System Gauges Dementia Risk Among Diabetics

Nancy A. Melville

August 19, 2013

Researchers have developed a simple scoring system for determining the risk for dementia associated with type 2 diabetes, using the medical data of a large cohort of nearly 30,000 patients over the age of 60 years with the disease.

"To the best of our knowledge, our study is the first to describe a diabetes-specific dementia risk score," write the authors.

"Furthermore, we identified additional determinants of dementia in diabetic patients, for instance, cardiovascular disease and diabetic foot."

The study of 29,961 records of patients in the Northern California–based Kaiser Permanente system with type 2 diabetes showed that 5173 (17%), or about 1 in 5, patients developed dementia within 10 years of entry into the study, which is consistent with known rates of dementia in the diabetes population.

In assessing the patients' medical records using criteria of 45 candidate risk factors, the researchers found the leading risk factors to be most associated with dementia to include age, education level, and diabetes-related factors, including acute metabolic event, microvascular disease, diabetic foot, cerebrovascular disease, heart disease, and depression.

"The identification of new predictors specific to diabetes [such as cardiovascular disease and diabetic foot] in this study emphasizes the importance of creating a risk score specifically for patients with type 2 diabetes," the authors wrote.

The findings were published online August 19 in Lancet Diabetes & Endocrinology, a new Lancet specialty journal making its debut this week.

Under the type 2 diabetes–specific dementia risk score (DSDRS) system, patients were allocated into 1 of 14 categories according to their degree of risk, from the lowest score (-1) to the highest risk (12–19).

Those with the highest scores had a risk for dementia that was 15 times greater than the lowest scores. In the study, scores above 11, in the highest risk category, were fairly rare, the authors noted.

The scoring system allows for the relatively easy assessment of a patient's risk for dementia in a primary-care setting, avoiding the need for more time-consuming and costly measures such as cognitive testing or brain imaging, said coauthor Rachel Whitmer, PhD, an investigator with the Kaiser Permanente division of research, in Oakland, California.

"I think it lets clinicians know that these patients should be on their radar for a number of different reasons," she told Medscape Medical News.

"For one thing, [those with the higher scores] may be more likely to show up with some cognitive or memory problems, and this could affect their ability to self-care with a chronic condition, such as adhering to medication, or they may be at a greater risk for low or high blood sugar episodes.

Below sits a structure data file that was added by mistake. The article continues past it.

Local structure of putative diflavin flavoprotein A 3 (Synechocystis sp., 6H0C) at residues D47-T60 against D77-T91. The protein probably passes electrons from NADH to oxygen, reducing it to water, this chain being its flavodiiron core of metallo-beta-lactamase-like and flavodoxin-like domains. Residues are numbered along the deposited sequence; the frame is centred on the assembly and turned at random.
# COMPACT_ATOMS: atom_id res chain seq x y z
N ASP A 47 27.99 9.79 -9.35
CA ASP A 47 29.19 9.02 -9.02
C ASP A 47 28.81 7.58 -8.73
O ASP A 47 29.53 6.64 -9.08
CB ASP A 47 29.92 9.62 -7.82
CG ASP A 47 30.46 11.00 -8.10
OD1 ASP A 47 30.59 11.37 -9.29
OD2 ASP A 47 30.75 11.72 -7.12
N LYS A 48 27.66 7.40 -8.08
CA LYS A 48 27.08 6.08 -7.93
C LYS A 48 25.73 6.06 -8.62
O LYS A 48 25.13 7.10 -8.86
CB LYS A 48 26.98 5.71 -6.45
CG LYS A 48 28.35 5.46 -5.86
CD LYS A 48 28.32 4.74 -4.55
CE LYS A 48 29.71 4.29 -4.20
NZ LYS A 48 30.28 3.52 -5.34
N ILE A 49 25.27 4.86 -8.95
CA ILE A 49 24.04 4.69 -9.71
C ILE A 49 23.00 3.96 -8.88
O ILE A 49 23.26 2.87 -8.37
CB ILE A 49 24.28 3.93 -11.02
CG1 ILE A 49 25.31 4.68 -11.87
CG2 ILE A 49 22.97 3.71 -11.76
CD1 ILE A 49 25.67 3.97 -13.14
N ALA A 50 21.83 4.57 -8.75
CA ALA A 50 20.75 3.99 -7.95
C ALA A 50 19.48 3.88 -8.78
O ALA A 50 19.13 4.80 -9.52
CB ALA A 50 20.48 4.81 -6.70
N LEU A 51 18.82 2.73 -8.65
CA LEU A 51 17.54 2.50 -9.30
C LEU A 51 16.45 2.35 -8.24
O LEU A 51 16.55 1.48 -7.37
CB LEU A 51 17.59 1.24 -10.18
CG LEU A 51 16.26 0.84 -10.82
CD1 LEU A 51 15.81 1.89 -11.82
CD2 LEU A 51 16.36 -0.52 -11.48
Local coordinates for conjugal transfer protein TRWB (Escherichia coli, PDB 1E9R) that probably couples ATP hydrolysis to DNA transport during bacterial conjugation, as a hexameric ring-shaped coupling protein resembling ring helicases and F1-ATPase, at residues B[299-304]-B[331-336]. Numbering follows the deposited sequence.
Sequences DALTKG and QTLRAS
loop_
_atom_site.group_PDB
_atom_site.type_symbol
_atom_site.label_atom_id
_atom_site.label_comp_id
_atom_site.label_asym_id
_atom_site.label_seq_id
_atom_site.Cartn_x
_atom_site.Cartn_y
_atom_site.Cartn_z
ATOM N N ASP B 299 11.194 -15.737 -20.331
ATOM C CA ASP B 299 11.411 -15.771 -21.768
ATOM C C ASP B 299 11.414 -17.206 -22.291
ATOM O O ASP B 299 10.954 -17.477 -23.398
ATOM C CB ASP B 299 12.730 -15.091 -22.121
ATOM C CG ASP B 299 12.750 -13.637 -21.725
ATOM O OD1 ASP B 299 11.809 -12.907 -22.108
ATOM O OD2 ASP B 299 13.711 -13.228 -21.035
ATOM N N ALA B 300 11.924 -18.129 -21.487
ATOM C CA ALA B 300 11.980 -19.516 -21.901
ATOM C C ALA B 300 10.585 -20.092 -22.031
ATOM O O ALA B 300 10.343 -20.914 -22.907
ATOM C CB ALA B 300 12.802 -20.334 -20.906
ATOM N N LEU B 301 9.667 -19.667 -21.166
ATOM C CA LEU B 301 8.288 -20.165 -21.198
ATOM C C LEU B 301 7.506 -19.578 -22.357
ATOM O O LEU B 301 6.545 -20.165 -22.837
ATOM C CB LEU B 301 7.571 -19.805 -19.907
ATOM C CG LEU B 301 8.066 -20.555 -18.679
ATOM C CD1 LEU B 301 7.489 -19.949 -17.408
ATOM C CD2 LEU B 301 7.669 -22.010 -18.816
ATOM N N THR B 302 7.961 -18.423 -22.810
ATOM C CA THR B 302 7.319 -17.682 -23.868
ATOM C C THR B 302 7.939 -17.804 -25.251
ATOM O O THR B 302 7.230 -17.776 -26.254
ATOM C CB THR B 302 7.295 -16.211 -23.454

"And in terms of science in general, I think this helps us to better understand why this population has double the risk of getting dementia — what it is about diabetes that appears to affect their brain health?"

Some of the study's key limitations include the use of diagnostic codes for dementia rather than a standardized assessment, and while as many as 45 potentially predictive risk factors were included, additional predictors could improve the model's predictability, such as APOE genotype or MRI abnormalities, the authors said.

Anna-Maija Tolppanen, PhD, from the University of Eastern Finland, Kuopio, who wrote a commentary accompanying the study, noted that, while evidence is lacking on measures that could be effective in actually preventing dementia once patients are found to be at a higher risk, interventions from other diseases may hold some clues.

"Dementia shares many cardiovascular risk factors with other chronic diseases such as diabetes and cardiocerebrovascular diseases, and interventions on these risk factors have already been shown to be efficient for preventing or delaying cardiovascular diseases and/or type 2 diabetes risk," she told Medscape Medical News.

Findings from 3 ongoing European randomized controlled trials on the prevention of dementia should help shed more light on the issue, she added.

"The results of the ongoing dementia trials should be available within the next 2 years. The risk score described [in the new study] can be used to choose persons with high dementia risk to participate in these kind of trials.

"Later, if a preventive treatment should be available, it could be used for targeting the intervention toward those who are particularly susceptible."

The study received funding from Kaiser Permanente Community Benefit, National Institutes of Health, Utrecht University, ZonMw, and Fulbright. Dr. Whitmer has reported no financial relationships. Disclosures for the coauthors are listed in the article. Dr. Tolppanen has reported no financial relationships.

Lancet Diabetes Endocrinol. Published online August 19, 2013. Abstract


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